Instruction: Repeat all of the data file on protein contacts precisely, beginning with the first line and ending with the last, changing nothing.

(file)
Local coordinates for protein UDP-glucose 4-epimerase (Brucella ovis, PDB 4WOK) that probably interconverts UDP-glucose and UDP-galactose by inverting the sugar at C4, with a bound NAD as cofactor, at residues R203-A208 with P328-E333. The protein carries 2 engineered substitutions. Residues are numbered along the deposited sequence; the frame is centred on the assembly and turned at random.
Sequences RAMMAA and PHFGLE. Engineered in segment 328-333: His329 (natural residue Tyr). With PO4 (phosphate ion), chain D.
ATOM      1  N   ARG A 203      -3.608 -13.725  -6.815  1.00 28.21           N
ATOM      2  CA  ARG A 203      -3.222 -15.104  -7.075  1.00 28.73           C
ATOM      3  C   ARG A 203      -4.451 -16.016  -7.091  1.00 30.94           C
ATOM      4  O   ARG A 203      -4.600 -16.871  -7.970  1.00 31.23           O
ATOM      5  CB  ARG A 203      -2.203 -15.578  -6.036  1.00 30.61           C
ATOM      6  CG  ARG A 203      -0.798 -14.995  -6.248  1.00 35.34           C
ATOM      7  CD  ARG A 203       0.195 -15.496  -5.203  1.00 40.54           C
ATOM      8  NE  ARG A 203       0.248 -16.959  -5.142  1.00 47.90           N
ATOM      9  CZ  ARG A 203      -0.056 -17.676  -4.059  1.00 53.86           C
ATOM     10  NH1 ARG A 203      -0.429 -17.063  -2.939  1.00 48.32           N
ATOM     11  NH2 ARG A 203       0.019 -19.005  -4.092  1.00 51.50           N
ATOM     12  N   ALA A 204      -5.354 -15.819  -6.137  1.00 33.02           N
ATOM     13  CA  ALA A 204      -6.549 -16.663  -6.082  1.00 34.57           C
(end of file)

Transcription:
Local coordinates for protein UDP-glucose 4-epimerase (Brucella ovis, PDB 4WOK) that probably interconverts UDP-glucose and UDP-galactose by inverting the sugar at C4, with a bound NAD as cofactor, at residues R203-A208 with P328-E333. The protein carries 2 engineered substitutions. Residues are numbered along the deposited sequence; the frame is centred on the assembly and turned at random.
Sequences RAMMAA and PHFGLE. Engineered in segment 328-333: His329 (natural residue Tyr). With PO4 (phosphate ion), chain D.
ATOM      1  N   ARG A 203      -3.608 -13.725  -6.815  1.00 28.21           N
ATOM      2  CA  ARG A 203      -3.222 -15.104  -7.075  1.00 28.73           C
ATOM      3  C   ARG A 203      -4.451 -16.016  -7.091  1.00 30.94           C
ATOM      4  O   ARG A 203      -4.600 -16.871  -7.970  1.00 31.23           O
ATOM      5  CB  ARG A 203      -2.203 -15.578  -6.036  1.00 30.61           C
ATOM      6  CG  ARG A 203      -0.798 -14.995  -6.248  1.00 35.34           C
ATOM      7  CD  ARG A 203       0.195 -15.496  -5.203  1.00 40.54           C
ATOM      8  NE  ARG A 203       0.248 -16.959  -5.142  1.00 47.90           N
ATOM      9  CZ  ARG A 203      -0.056 -17.676  -4.059  1.00 53.86           C
ATOM     10  NH1 ARG A 203      -0.429 -17.063  -2.939  1.00 48.32           N
ATOM     11  NH2 ARG A 203       0.019 -19.005  -4.092  1.00 51.50           N
ATOM     12  N   ALA A 204      -5.354 -15.819  -6.137  1.00 33.02           N
ATOM     13  CA  ALA A 204      -6.549 -16.663  -6.082  1.00 34.57           C